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- The Tales and Novels, v4: The Old Man's Calendar and Others - 1/3 -


[NOTE: There is a short list of bookmarks, or pointers, at the end of the file for those who may wish to sample the author's ideas before making an entire meal of them. D.W.]

THE TALES AND NOVELS OF J. DE LA FONTAINE

Volume 4.

Contains: The Old Man's Calendar The Avaricious Wife and Tricking Galant The Jealous Husband The Gascon Unpunished]

THE OLD MAN'S CALENDAR

OFT have I seen in wedlock with surprise, That most forgot from which true bliss would rise When marriage for a daughter is designed, The parents solely riches seem to mind; All other boons are left to heav'n above, And sweet SIXTEEN must SIXTY learn to love! Yet still in other things they nicer seem, Their chariot-horses and their oxen-team Are truly matched;--in height exact are these, While those each shade alike must have to please; Without the choice 'twere wonderful to find, Or coach or wagon travel to their mind. The marriage journey full of cares appears, When couples match in neither souls nor years! An instance of the kind I'll now detail: The feeling bosom will such lots bewail!

QUINZICA, (Richard), as the story goes, Indulged his wife at balls, and feasts, and shows, Expecting other duties she'd forget, In which howe'er he disappointment met. A judge in Pisa, Richard was, it seems, In law most learned: wily in his schemes; But silver beard and locks too clearly told, He ought to have a wife of diff'rent mould; Though he had taken one of noble birth, Quite young, most beautiful, and formed for mirth, Bartholomea Galandi her name; The lady's parents were of rank and fame; Our JUDGE herein had little wisdom shown, And sneering friends around were often known To say, his children ne'er could fathers lack: At giving counsel some have got a knack, Who, were they but at home to turn their eyes, Might find, perhaps, they're not so over-wise.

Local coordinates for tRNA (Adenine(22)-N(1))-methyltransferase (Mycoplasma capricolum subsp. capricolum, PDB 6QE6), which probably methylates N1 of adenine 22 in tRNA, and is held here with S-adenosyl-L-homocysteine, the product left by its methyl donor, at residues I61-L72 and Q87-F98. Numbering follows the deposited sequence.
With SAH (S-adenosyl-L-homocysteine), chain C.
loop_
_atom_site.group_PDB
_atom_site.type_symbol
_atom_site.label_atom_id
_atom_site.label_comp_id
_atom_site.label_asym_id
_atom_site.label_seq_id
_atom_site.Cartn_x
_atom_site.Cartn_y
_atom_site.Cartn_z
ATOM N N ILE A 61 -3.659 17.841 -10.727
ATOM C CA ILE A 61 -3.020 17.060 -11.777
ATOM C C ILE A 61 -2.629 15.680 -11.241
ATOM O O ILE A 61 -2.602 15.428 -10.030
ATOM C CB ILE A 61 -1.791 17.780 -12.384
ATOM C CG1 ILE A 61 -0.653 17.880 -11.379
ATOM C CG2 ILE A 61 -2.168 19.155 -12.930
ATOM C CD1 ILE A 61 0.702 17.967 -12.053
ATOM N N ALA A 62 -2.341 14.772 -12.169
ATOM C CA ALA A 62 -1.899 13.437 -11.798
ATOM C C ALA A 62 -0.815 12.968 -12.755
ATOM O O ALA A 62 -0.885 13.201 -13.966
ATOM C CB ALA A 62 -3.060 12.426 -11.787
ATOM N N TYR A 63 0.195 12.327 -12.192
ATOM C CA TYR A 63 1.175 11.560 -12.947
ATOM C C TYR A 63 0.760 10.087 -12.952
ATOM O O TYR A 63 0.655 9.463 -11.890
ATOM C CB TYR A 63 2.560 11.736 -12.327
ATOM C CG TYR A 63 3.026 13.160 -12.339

QUINZICA, then perceiving that his pow'rs Fell short of what a bird like his devours, T'excuse himself and satisfy his dear, Pretended that, no day within the year, To Hymen, as a saint, was e'er assigned, In calendar, or book of any kind, When full ATTENTION to the god was paid:-- To aged sires a nice convenient aid; But this the sex by no means fancy right; Few days to PLEASURE could his heart invite At times, the week entire he'd have a fast; At others, say the day 'mong saints was classed, Though no one ever heard its holy name;-- FAST ev'ry Friday--Saturday the same, Since Sunday followed, consecrated day; Then Monday came:--still he'd abstain from play; Each morning find excuse, but solemn feasts Were days most sacred held by all the priests; On abstinence, then, Richard lectures read, And long before the time, was always led By sense of right, from dainties to refrain: A period afterward would also gain; The like observed before and after Lent; And ev'ry feast had got the same extent; These times were gracious for our aged man; And never pass them was his constant plan.

OF patron saints he always had a list; Th' evangelists, apostles, none he miss'd; And that his scruples might have constant food; Some days malign, he said, were understood; Then foggy weather;--dog-days' fervent heat: To seek excuses he was most complete, And ne'er asham'd but manag'd things so well, Four times a year, by special grace, they tell, Our sage regal'd his youthful blooming wife, A little with the sweets of marriage life.